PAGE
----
TABLE A1: OLS Estimates of Log Earnings Equations, Males (absolute values of t-statistics are in parantheses) Canada w/o controls w/controls 1981 1991 pooled pooled YEARSED 0.0589 0.0684 0.0647 0.0531 (25.790) (32.792) (41.595) (30.332) EXP 0.0312 0.0301 0.0310 0.0274 (14.066) (15.100) (20.719) (18.875) EXPSQ -0.0005 -0.0004 -0.0005 -0.0004 (12.009) (11.054) (16.233) (14.752) MARRIED 0.2012 0.2073 0.2064 0.1652 (12.904) (16.833) (21.296) (17.632) URBAN 0.0685 0.0935 0.0843 0.0932 (5.648) (8.993) (10.592) (11.866) WKSWK 0.0300 0.0283 0.0289 0.0288 (51.907) (61.314) (79.847) (79.680) PTWORK -0.4582 -0.5646 -0.5239 -0.4680 (14.936) (20.980) (25.674) (23.732) IMMIG -0.1789 -0.1149 -0.0826 -0.0429 (5.123) (3.160) (1.442) (0.778) YSM 0.0076 0.0036 0.0059 0.0046 (4.912) (2.426) (2.186) (1.752) Y81/Y80 -0.0973 -0.0739 (1.263) (0.999) Y76/Y75 -0.1055 -0.1054 (1.506) (1.560) Y71/Y70 -0.0541 -0.0544 (0.783) (0.812) Y66/Y65 -0.0876 -0.0853 (1.153) (1.155) Y61/Y60 -0.0656 -0.0602 (0.717) (0.677) YPRE61/YPRE60 -0.0831 -0.0758 (0.789) (0.737) CENS91 0.4930 0.4195 (57.081) (4.303) CONSTANT 7.0988 7.5219 7.0552 7.1205 (159.053) (197.882) (241.425) (71.846) [R.sup.2] 0.4475 0.4149 0.4889 0.5315 N 7263 12819 20082 20082 United States w/o controls w/controls 1981 1991 pooled pooled YEARSED 0.0666 0.0956 0.0768 0.0613 (64.287) (67.279) (91.302) (60.770) EXP 0.0344 0.0335 0.0346 0.0315 (32.731) (24.377) (41.177) (38.920) EXPSQ -0.0005 -0.0005 -0.0005 -0.0005 (24.913) (17.121) (30.405) (29.062) MARRIED 0.2191 0.2223 0.2231 0.1847 (29.468) (26.971) (40.238) (34.480) URBAN 0.1311 0.1841 0.1521 0.1396 (18.910) (20.120) (27.317) (25.788) WKSWK 0.0312 0.0341 0.0327 0.0314 (89.298) (88.332) (125.786) (123.939) PTWORK -0.3879 -0.7859 -0.5548 -0.4980 (21.807) (35.981) (39.963) (37.253) IMMIG 0.2275 0.2314 0.1960 0.1672 (1.882) (14.242) (7.551) (6.703) YSM -0.0082 -0.0033 0.0101 0.0070 (1.636) (6.132) (2.076) (1.505) Y81/Y80 -0.0654 -0.0559 (1.598) (1.424) Y76/Y75 -0.0824 -0.0531 (1.426) (0.959) Y71/Y70 -0.1809 -0.1196 (2.258) (1.556) Y66/Y65 -0.2415 -0.1710 (2.387) (1.762) Y61/Y60 -0.3263 -0.2286 (2.640) (1.928) YPRE61/YPRE60 -0.4982 -0.3584 (2.754) (2.065) CENS91 0.4369 0.4584 (86.906) (94.275) CONSTANT 6.5858 6.4618 6.3584 6.6305 (273.782) (218.506) (340.452) (248.603) [R.sup.2] 0.3558 0.4489 0.4676 0.5107 N 34919 26693 61612 61612 Note: Control variables include occupation and industry. Table A2: OLS Estimates of Log Earnings Equations, Females (absolute values of t-statistics are in parantheses) Canada w/o controls w/controls 1981 1991 pooled pooled YEARSED 0.0849 0.0975 0.0932 0.0570 (24.114) (35.401) (42.660) (22.968) EXP 0.0105 0.0176 0.0152 0.0105 (3.589) (7.671) (8.332) (6.009) EXPSQ -0.0001 -0.0003 -0.0002 -0.0001 (2.370) (5.813) (6.093) (4.062) MARRIED -0.0256 -0.0198 -0.0220 -0.0329 (1.391) (1.456) (2.007) (3.141) URBAN 0.0925 0.1458 0.1289 0.1114 (5.884) (12.377) (13.599) (12.099) WKSWK 0.0303 0.0303 0.0304 0.0294 (51.129) (67.220) (84.040) (83.975) PTWORK -0.5654 -0.6022 -0.5903 -0.5475 (30.986) (43.507) (53.201) (50.335) IMMIG -0.1178 -0.0947 -0.0401 -0.0174 (2.774) (2.696) (0.701) (0.319) YSM 0.0028 0.0022 0.0060 0.0046 (1.478) (1.484) (1.908) (1.536) Y81/Y80 -0.1749 -0.1578 (2.383) (2.259) Y76/Y75 -0.1153 -0.0994 (1.655) (1.498) Y71/Y70 -0.0860 -0.0623 (1.170) (0.887) Y66/Y65 -0.1087 -0.0847 (1.304) (1.064) Y61/Y60 -0.1629 -0.1087 (1.640) (1.146) YPRE61/YPRE60 -0.2027 -0.1702 (1.684) (1.477) CENS91 0.5083 0.4599 (46.600) (5.817) CONSTANT 6.7024 6.9607 6.5378 7.0292 (106.916) (141.886) (168.785) (78.284) [R.sup.2] 0.5396 0.4968 0.5629 0.6065 N 4928 11182 16110 16110 United States w/o controls w/controls 1981 1991 pooled pooled YEARSED 0.0766 0.1133 0.0927 0.0606 (57.099) (68.244) (87.740) (49.242) EXP 0.0063 0.0100 0.0088 0.0084 (5.415) (7.214) (9.800) (9.767) EXPSQ -0.0001 -0.0001 -0.0001 -0.0001 (2.222) (4.334) (5.451) (5.576) MARRIED -0.0675 -0.0422 -0.0542 -0.0633 (9.696) (5.448) (10.378) (12.662) URBAN 0.1348 0.2041 0.1654 0.1565 (17.794) (21.553) (27.555) (27.105) WKSWK 0.0312 0.0344 0.0328 0.0320 (113.387) (110.501) (157.769) (159.564) PTWORK -0.6577 -0.8054 -0.7325 -0.6667 (74.357) (79.494) (108.765) (101.769) IMMIG 0.1878 0.1271 0.0995 0.0793 (1.486) (7.553) (3.600) (3.010) YSM -0.0067 -0.0010 0.0066 0.0053 (1.345) (1.758) (1.389) (1.170) Y81/Y80 0.0205 0.0299 (0.487) (0.748) Y76/Y75 -0.0734 -0.0699 (1.274) (1.272) Y71/Y70 -0.1428 -0.1130 (1.815) (1.507) Y66/Y65 -0.1258 -0.0865 (1.269) (0.915) Y61/Y60 -0.1620 -0.1221 (1.331) (1.053) YPRE61/YPRE60 -0.2856 -0.2219 (1.613) (1.315) CENS91 0.4911 0.5034 (91.186) (97.614) CONSTANT 6.4637 6.2485 6.1419 6.7322 (243.180) (193.572) (298.716) (171.535) [R.sup.2] 0.5106 0.5546 0.5951 0.6327 N 26167 24914 51081 51081 Note: Control variables include occupation and industry. TABLE 1: Summary Statistics for U.S.-born and Canadian-born, Canadian Census, 1981 and 1991 (standard deviations are in parentheses) U.S.-born Males Variable Description 1981 1991 LNEARN Log of total earnings in previous year 9.859 10.416 (.737) (.786) YEARSED Years of education 14.24 14.73 (3.43) (3.09) EXP Years of experience 22.98 21.67 (12.24) (10.23) MARRIED Married or common law 0.82 0.79 URBAN Resident of CMA 0.58 0.65 WKSWK Weeks worked in previous year 46.72 46.82 (10.44) (10.67) PTWORK Part-time employment in previous year 0.04 0.04 YSM Years since migration 18.99 21.24 (10.92) (10.73) Y86 Immigrated 1986-91 ... 0.07 Y81 Immigrated 1981-85 ... 0.09 Y76 Immigrated 1976-80 0.10 0.09 Y71 Immigrated 1971-75 0.20 0.25 Y66 Immigrated 1966-70 0.21 0.24 Y61 Immigrated 1961-65 0.06 0.10 YPRE61 Immigrated before 1961 0.43 0.15 Number of observations 932 1255 Canadian-born U.S.-born Males Females Variable 1981 1991 1981 1991 LNEARN 9.730 10.261 9.057 9.755 (.666) (.733) (.854) (.913) YEARSED 11.92 12.64 13.58 14.15 (2.93) (2.60) (2.88) (2.49) EXP 22.54 21.31 21.30 20.79 (12.29) (10.94) (12.39) (10.30) MARRIED 0.81 0.77 0.77 0.79 URBAN 0.47 0.56 0.54 0.64 WKSWK 46.20 45.84 41.60 43.78 (10.89) (11.62) (13.49) (13.13) PTWORK 0.04 0.04 0.29 0.26 YSM ... ... 18.45 20.09 ... ... (11.13) (10.98) Y86 ... ... ... 0.08 Y81 ... ... ... 0.12 Y76 ... ... 0.14 0.14 Y71 ... ... 0.20 0.24 Y66 ... ... 0.18 0.17 Y61 ... ... 0.08 0.10 YPRE61 ... ... 0.41 0.14 Number of observations 6331 11564 690 1376 Canadian-born Females Variable 1981 1991 LNEARN 9.036 9.669 (.793) (.841) YEARSED 12.05 12.72 (2.46) (2.25) EXP 21.26 20.59 (11.83) (10.62) MARRIED 0.74 0.75 URBAN 0.52 0.57 WKSWK 42.70 43.84 (13.64) (13.15) PTWORK 0.27 0.24 YSM ... ... ... ... Y86 ... ... Y81 ... ... Y76 ... ... Y71 ... ... Y66 ... ... Y61 ... ... YPRE61 ... ... Number of observations 4238 9806 TABLE 2: Summary Statistics for American-born and Canadian-born, United States Census, 1980 and 1990 (standard deviations are in parentheses) U.S.-born Canadian-born Males Males Variable Description 1980 1990 1980 LNEARN Log of total earnings in previous year 9.631 10.108 9.781 (.680) (.753) (.691) YEARSED Years of education 12.67 13.34 12.83 (3.20) (2.54) (3.42) EXP Years of experience 22.31 21.31 26.37 (12.32) (11.04) (12.46) MARRIED Married 0.79 0.73 0.85 URBAN Resident of SMSA 0.76 0.79 0.84 WKSWK Weeks worked in previous year 48.34 48.12 49.50 (8.61) (9.27) (7.25) PTWORK Part-time employment 0.03 0.03 0.04 in previous year YSM Years since migration ... ... 22.11 (9.33) Y85 Immigrated 1985-90 ... ... ... Y80 Immigrated 1980-84 ... ... ... Y75 Immigrated 1975-79 ... ... 0.09 Y70 Immigrated 1970-74 ... ... 0.05 Y65 Immigrated 1965-69 ... ... 0.08 Y60 Immigrated 1960-64 ... ... 0.25 YPRE60 Immigrated before 1960 ... ... 0.53 Number of observations 34783 19864 136 Canadian-born U.S.-born Males Females Variable 1990 1980 1990 LNEARN 10.337 8.869 9.478 (.782) (.739) (.834) YEARSED 13.90 12.56 13.38 (2.92) (2.66) (2.27) EXP 23.04 22.14 21.23 (11.78) (12.17) (11.07) MARRIED 0.75 0.67 0.66 URBAN 0.88 0.76 0.80 WKSWK 47.99 44.49 45.28 (9.44) (11.91) (11.71) PTWORK 0.03 0.16 0.15 YSM 26.21 ... ... (13.03) ... ... Y85 0.10 ... ... Y80 0.07 ... ... Y75 0.07 ... ... Y70 0.06 ... ... Y65 0.12 ... ... Y60 0.19 ... ... YPRE60 0.38 ... ... Number of observations 6829 26032 17645 Canadian-born Females Variable 1980 1990 LNEARN 8.955 9.584 (.697) (.872) YEARSED 12.53 13.58 (2.95) (2.45) EXP 27.06 24.07 (12.62) (11.65) MARRIED 0.69 0.68 URBAN 0.84 0.87 WKSWK 46.77 44.86 (10.76) (12.07) PTWORK 0.22 0.18 YSM 23.76 27.24 (8.97) (12.44) Y85 ... 0.07 Y80 ... 0.06 Y75 0.07 0.07 Y70 0.03 0.07 Y65 0.10 0.13 Y60 0.16 0.19 YPRE60 0.64 0.40 Number of observations 135 7269 TABLE 3: Entry, Assimilation, and Cohort Effects, and Corresponding Years to Equality Calculations, Males (absolute values of t- statistics are in parantheses) Canada 1981 1991 Pooled Years to Equality Entry effect -0.1789 -0.1149 -0.0826 (5.123) (3.160) (1.442) Assimilation effect 0.0076 0.0036 0.0059 (4.912) (2.426) (2.186) Cohort effect Y86/Y85 14.05 Y81/Y80 -0.0973 30.60 (1.263) Y76/Y75 -0.1055 31.99 (1.506) Y71/Y70 -0.0541 23.25 (0.783) Y66/Y65 -0.0876 28.95 (1.153) Y61/Y60 -0.0656 25.21 (0.717) YPRE61/YPRE60 -0.0831 28.19 (0.789) Years to equality 23.64 31.59 [R.sup.2] 0.4475 0.4149 0.4889 N 7263 12819 20082 United States 1980 1990 Pooled Years to Equality Entry effect 0.2275 0.2314 0.1960 (1.882) (14.242) (7.551) Assimilation effect -0.0082 -0.0033 0.0101 (1.636) (6.132) (2.076) Cohort effect Y86/Y85 -19.34 Y81/Y80 -0.0654 -12.89 (1.598) Y76/Y75 -0.0824 -11.21 (1.426) Y71/Y70 -0.1809 -1.49 (2.258) Y66/Y65 -0.2415 4.48 (2.387) Y61/Y60 -0.3263 12.85 (2.640) YPRE61/YPRE60 -0.4982 29.81 (2.754) Years to equality 27.59 69.82 86.91 [R.sup.2] 0.3558 0.4489 0.4676 N 34919 26693 61612 TABLE 4: Entry, Assimilation, and Cohort Effects, and Corresponding Years to Equality Calculations, Females (absolute values of t- statistics are in parantheses) Canada 1981 1991 Pooled Years to Equality Entry effect -0.1178 -0.0947 -0.0401 (2.774) (2.696) (0.701) Assimilation effect 0.0028 0.0022 0.0060 (1.478) (1.484) (1.908) Cohort effect Y86/Y85 6.68 Y81/Y80 -0.1749 35.83 (2.383) Y76/Y75 -0.1153 25.89 (1.655) Y71/Y70 -0.0860 21.01 (1.170) Y66/Y65 -0.1087 24.79 (1.304) Y61/Y60 -0.1629 33.83 (1.640) YPRE61/YPRE60 -0.2027 40.46 (1.684) Years to equality 41.50 42.43 [R.sup.2] 0.5396 0.4968 0.5629 N 4928 11182 16110 United States 1980 1990 Pooled Years to Equality Entry effect 0.1878 0.1271 0.0995 (1.486) (7.553) (3.600) Assimilation effect -0.0067 -0.0010 0.0066 (1.345) (1.758) (1.389) Cohort effect Y86/Y85 -15.01 Y81/Y80 0.0205 -18.10 (0.487) Y76/Y75 -0.0734 -3.94 (1.274) Y71/Y70 -0.1428 6.53 (1.815) Y66/Y65 -0.1258 3.97 (1.269) Y61/Y60 -0.1620 9.43 (1.331) YPRE61/YPRE60 -0.2856 28.08 (1.613) Years to equality 28.05 130.88 [R.sup.2] 0.5106 0.5546 0.5951 N 26167 24914 51081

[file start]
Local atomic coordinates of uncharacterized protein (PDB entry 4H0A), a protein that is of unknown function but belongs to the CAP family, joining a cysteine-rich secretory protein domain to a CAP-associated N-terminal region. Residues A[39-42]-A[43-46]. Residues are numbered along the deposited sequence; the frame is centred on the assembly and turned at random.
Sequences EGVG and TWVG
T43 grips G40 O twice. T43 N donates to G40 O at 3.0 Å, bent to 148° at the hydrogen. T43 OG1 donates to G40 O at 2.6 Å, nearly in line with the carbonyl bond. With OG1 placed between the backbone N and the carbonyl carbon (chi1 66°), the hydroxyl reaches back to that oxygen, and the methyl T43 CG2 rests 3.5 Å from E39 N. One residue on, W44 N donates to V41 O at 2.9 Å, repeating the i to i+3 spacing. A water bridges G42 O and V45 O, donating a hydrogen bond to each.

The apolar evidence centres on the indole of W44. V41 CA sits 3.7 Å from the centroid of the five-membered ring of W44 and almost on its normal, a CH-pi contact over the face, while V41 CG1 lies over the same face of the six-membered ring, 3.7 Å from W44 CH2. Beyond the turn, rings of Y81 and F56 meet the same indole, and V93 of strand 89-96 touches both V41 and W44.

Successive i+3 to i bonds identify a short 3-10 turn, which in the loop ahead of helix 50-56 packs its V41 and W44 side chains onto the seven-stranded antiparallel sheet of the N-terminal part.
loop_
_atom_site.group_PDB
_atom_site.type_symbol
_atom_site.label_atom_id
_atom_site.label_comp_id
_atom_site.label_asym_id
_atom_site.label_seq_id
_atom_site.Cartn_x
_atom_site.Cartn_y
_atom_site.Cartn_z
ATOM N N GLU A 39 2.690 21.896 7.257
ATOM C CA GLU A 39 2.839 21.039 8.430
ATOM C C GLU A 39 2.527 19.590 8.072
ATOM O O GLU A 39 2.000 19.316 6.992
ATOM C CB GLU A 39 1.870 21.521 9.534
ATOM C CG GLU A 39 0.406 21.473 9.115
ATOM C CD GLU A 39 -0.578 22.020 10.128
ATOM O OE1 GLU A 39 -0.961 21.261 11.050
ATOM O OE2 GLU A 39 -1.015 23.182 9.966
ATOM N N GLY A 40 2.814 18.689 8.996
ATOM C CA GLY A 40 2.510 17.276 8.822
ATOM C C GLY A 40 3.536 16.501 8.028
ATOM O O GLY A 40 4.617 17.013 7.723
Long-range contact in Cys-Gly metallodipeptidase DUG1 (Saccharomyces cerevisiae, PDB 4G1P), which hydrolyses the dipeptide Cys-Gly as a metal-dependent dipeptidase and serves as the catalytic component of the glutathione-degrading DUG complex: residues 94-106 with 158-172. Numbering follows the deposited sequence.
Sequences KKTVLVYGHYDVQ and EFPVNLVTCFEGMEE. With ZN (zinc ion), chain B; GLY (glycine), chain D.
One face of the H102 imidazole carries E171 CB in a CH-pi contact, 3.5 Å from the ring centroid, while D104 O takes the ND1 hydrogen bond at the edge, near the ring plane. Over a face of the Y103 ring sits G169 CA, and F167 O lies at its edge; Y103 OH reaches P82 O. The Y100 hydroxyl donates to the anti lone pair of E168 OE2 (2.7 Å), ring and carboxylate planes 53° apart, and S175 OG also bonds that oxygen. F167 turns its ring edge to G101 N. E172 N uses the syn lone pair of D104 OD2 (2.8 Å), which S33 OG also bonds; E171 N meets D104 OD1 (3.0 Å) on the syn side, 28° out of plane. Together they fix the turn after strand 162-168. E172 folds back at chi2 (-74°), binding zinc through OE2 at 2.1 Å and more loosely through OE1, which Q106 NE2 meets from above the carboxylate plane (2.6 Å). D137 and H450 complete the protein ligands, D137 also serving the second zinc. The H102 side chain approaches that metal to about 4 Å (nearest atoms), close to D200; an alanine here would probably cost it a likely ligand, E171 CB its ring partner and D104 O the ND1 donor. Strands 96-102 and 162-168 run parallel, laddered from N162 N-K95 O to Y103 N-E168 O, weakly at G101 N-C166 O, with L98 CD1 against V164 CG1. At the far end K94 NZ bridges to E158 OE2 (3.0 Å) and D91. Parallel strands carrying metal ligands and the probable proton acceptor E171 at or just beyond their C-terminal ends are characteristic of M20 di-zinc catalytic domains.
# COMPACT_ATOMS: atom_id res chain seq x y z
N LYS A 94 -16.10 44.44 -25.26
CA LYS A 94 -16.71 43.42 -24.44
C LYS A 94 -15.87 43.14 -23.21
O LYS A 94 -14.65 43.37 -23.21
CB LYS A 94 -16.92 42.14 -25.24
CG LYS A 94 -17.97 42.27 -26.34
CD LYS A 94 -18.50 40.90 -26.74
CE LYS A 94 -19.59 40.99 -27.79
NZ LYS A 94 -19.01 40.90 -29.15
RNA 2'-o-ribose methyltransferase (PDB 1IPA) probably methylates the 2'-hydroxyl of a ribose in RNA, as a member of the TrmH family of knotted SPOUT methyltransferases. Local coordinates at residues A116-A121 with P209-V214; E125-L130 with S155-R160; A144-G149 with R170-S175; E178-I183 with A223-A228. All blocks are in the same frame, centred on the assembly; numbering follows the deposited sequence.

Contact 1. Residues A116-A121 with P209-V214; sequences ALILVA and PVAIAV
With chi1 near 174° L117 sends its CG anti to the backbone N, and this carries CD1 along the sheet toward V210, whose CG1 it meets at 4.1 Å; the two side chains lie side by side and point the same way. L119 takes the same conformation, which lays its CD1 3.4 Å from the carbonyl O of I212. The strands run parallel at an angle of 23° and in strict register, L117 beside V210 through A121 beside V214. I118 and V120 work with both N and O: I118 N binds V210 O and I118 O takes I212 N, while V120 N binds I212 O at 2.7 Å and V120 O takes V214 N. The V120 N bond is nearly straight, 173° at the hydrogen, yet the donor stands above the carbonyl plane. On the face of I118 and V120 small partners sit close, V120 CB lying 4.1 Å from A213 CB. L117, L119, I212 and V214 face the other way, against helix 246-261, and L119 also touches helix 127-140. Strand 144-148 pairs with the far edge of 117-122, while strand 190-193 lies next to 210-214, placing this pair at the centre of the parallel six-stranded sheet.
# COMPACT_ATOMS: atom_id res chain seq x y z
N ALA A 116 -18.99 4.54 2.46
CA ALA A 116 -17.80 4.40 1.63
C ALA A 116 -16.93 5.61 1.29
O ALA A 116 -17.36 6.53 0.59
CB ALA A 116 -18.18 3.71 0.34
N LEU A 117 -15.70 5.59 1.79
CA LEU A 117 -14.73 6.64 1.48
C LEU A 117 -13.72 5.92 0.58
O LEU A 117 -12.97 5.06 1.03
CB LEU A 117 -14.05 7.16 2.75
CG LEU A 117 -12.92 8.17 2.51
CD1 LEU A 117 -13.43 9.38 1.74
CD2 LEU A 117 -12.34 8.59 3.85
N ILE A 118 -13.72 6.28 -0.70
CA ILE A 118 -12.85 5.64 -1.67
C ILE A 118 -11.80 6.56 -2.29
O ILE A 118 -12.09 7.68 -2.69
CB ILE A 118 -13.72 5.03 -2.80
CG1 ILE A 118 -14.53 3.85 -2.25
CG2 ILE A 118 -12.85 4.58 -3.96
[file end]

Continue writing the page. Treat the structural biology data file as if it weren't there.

This is a revised version of a paper presented at the 14th biennial meeting of the Association for Canadian Studies in the United States, Minneapolis, 19-23 November 1997. Dan Hamermesh, Gary Hunt, and two anonymous referees provided useful comments. Financial support from the Canadian-American Center, University of Maine, is gratefully acknowledged.